Natural children are the biological children of their parents. This article discusses the inheritance rights of those children.
In Texas, in general, children inherit the estate of their parents if there is no valid will. The spouse of the parent will also inherit a portion of the estate. How much the spouse inherits depends on whether the spouse is also the parent of the children (more) or the step parent of the children (less.) Read here for a discussion of the kinds of property involved and what the spouse and children receive when there is no will.
If there is a valid will, the will determines who gets the estate. A testator does not have to leave his estate or any part of his estate to his children. He is free to leave it to anyone he pleases.
If there is no will, or the will is determined to be invalid by a court after a will contest, then the decedent is treated as if he died without a will. This assumes that there is no older, valid will that would be admitted to probate. To review the grounds for contesting a will to have it declared invalid, read here.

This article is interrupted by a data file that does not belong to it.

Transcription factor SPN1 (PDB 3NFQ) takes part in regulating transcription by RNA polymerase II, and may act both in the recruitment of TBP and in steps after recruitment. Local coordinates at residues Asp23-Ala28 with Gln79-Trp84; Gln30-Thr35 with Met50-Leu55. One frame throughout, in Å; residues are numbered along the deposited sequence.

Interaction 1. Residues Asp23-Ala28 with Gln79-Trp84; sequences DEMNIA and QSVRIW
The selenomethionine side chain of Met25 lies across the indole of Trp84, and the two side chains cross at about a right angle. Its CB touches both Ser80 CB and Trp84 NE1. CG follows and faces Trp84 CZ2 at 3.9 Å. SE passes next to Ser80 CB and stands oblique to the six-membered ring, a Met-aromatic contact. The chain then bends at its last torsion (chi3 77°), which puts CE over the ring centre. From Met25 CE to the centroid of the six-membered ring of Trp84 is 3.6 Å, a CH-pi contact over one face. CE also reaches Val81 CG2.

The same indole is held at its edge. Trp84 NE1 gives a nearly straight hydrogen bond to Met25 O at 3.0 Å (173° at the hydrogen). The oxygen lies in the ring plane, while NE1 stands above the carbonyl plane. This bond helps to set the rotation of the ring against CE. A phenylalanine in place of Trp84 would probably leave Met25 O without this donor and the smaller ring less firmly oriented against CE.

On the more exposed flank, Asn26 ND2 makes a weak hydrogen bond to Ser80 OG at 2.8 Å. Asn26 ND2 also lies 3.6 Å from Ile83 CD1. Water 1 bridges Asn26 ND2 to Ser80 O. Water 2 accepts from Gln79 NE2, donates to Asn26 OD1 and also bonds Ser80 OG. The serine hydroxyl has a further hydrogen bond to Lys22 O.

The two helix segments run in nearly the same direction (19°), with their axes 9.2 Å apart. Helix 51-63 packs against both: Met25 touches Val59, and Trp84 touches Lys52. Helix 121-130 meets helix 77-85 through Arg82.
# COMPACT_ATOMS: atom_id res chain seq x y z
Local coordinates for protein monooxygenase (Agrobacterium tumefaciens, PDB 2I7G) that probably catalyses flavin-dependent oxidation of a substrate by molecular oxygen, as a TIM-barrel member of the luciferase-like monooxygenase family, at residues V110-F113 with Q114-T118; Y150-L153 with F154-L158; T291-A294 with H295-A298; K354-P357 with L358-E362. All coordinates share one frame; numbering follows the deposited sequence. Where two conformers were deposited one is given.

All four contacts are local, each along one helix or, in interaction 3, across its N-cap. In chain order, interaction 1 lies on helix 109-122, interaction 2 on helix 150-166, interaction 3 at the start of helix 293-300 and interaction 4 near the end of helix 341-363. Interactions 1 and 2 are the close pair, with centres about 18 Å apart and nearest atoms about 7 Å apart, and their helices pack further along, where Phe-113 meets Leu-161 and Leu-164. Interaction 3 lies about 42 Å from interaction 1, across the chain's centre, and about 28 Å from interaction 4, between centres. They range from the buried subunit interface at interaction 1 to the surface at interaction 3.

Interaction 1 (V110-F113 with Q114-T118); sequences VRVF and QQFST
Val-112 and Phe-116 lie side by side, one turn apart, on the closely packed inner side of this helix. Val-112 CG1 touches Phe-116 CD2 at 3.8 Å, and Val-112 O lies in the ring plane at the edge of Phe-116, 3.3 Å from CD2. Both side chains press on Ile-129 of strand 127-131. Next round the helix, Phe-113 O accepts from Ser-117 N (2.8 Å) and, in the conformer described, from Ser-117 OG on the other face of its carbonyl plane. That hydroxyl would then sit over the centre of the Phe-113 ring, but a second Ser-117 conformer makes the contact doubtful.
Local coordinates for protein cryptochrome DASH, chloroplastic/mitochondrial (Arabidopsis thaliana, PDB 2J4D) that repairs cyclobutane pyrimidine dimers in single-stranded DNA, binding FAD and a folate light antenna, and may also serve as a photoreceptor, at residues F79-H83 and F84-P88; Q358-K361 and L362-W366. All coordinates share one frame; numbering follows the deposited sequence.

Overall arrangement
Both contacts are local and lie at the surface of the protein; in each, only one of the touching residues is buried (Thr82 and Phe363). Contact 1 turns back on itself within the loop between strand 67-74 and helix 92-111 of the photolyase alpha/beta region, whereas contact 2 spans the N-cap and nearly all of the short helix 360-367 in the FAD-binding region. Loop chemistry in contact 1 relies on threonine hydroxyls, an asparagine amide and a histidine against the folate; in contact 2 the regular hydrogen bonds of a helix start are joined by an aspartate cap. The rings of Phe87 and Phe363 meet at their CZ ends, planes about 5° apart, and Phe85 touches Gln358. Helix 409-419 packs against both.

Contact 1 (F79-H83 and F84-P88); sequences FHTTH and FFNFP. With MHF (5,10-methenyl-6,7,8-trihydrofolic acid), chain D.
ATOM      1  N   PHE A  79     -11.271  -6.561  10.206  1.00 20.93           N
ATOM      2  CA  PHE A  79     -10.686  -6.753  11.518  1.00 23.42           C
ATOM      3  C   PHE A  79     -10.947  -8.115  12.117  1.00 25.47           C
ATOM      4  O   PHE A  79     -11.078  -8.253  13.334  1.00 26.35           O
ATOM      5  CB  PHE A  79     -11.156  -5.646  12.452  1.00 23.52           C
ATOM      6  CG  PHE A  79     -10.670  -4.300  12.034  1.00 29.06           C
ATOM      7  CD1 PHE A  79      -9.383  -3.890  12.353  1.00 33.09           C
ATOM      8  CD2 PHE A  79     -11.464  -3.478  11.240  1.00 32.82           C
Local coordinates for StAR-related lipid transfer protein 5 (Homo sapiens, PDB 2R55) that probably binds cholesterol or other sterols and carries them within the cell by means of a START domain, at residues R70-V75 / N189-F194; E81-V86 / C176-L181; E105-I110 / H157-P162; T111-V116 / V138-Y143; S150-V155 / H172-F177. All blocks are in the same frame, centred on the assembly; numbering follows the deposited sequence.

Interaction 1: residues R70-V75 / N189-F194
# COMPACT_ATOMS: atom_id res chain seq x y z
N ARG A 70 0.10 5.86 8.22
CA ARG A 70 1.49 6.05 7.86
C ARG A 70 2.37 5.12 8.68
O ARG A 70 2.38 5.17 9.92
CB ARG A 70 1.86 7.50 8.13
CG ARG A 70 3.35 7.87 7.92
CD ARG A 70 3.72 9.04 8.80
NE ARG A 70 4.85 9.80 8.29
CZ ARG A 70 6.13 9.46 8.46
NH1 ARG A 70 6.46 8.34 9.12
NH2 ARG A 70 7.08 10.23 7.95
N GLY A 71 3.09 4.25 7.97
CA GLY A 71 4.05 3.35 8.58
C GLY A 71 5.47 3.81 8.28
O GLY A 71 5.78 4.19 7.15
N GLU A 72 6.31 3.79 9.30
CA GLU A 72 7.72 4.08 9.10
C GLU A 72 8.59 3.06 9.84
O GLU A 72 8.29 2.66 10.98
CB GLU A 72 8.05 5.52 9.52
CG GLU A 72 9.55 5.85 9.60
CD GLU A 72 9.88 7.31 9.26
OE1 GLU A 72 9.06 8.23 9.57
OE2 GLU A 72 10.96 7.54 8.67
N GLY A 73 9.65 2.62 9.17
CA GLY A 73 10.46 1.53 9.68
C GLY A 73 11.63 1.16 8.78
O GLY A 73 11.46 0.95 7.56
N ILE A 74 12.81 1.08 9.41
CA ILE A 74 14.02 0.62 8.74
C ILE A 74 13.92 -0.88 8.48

By Robert Ray a Texas inheritance attorney. The foregoing information is general in nature and does not apply to every fact situation. If you are concerned about Texas inheritance laws, inheritance rights, probate limits, have a family inheritance dispute, a property dispute or want to know the reasons for contesting a will or protecting a will from a contest and need an inheritance lawyer, we can help. Please click on the “Contact Us” tab above and use the contact form to contact us today. We are Texas inheritance lawyers and would love to learn about your case. There is no fee for the initial consultation.
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